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Art or pedantry? Pedart?

January 16, 2009 at 4:43 AM


When Hugh Bean talked about the recording sessions in which he was concertmaster and Milstein the soloist he said of the latter’s introduction to the slow movement of the Goldmark that for him it represented the most perfect ideal of violin playing.  Those phrases could serve as a model for violin playing for all time.  I am always on the lookout for recordings of short extracts that correspond to those incredible criteria.   One such is by a violinist it has at times been very fashionable to criticize as less than stellar: Sir Yehudi Menuhin.
The passage in question is from the recording he made of the Schubert piano Trio no.2 (available on DVD with the Franck among other things). To whit, the extended violin solo in the slow movement. During this epiphany the camera pans in on the cellist, Maurice Gendron`s face.  His expression of awe and reverence is just priceless and absolutely justified. If ever an angel played the violin, this was it.
Nonetheless, that recording raises questions for me that I am never able to answer in any satisfactory way but I think do deserve something of an airing.  The difficulty for me arises when I study this version while looking at the Urtext. With all due respect to (at least ;))two of the performers, they are not playing what the composer wrote.  Not note wise of course,   but in terms of the dynamics and articulation.  Were it just in a few places it would not be an issue.  But this is not the case and I have no idea if the performers were using one of the bowdlerized 19th century version of Schubert’s music that have been responsible for softening up so may of his scores or simply , dare one say willfully, expressing their artistic preferences, `This is how I feel it. This is how I am going to play it!` How can one denigrate such a profound performance?  Surely if Schubert heard it he would have been ecstatic? But is it really what we should all aspire to?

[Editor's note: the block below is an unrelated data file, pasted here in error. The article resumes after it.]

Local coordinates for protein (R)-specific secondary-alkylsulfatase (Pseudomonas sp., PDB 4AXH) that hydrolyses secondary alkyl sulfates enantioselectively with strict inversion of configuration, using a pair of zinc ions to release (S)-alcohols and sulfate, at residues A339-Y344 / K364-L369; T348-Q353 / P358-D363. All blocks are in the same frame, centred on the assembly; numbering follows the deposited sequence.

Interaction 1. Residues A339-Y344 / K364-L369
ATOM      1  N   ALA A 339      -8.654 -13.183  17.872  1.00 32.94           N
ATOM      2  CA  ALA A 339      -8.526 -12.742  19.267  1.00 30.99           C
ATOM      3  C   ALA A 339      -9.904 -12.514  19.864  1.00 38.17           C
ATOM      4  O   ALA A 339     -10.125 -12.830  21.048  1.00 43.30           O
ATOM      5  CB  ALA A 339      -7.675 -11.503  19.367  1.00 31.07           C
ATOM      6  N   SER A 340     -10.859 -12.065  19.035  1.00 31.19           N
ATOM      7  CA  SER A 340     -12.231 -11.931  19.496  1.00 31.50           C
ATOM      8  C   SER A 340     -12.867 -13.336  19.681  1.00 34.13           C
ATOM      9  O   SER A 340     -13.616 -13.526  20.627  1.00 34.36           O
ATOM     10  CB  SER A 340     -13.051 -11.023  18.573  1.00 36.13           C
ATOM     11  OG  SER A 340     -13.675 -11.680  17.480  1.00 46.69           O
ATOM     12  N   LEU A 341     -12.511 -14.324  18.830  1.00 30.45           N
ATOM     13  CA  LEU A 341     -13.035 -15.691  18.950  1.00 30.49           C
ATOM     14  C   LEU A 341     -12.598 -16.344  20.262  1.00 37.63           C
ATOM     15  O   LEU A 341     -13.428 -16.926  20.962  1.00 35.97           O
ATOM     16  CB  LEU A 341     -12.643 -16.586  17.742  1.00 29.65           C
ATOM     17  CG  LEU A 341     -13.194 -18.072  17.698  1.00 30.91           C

I think today’s players do us a great service by applying great energy and scholarship to playing `what the composer wrote,` as far as is possible depending on when the composition was written.  First and foremost must come the dynamics. The trio above would be a markedly more dramatic and violent piece if one really followed Schubert’s markings.   And then nowadays we do hear distinctions between dots and dashes in Mozart performances even….  This approach has greatly enriched and challenged our performance practice and I think teachers have a real responsibility to demand of our students that they take responsibility for a rigorous study of what is actually on the page as well as questioning its veracity.  The only question is, has this resulted in throwing the baby out with the bath water so that there is no longer any space for the great artist who follows Sinatra’s by-line?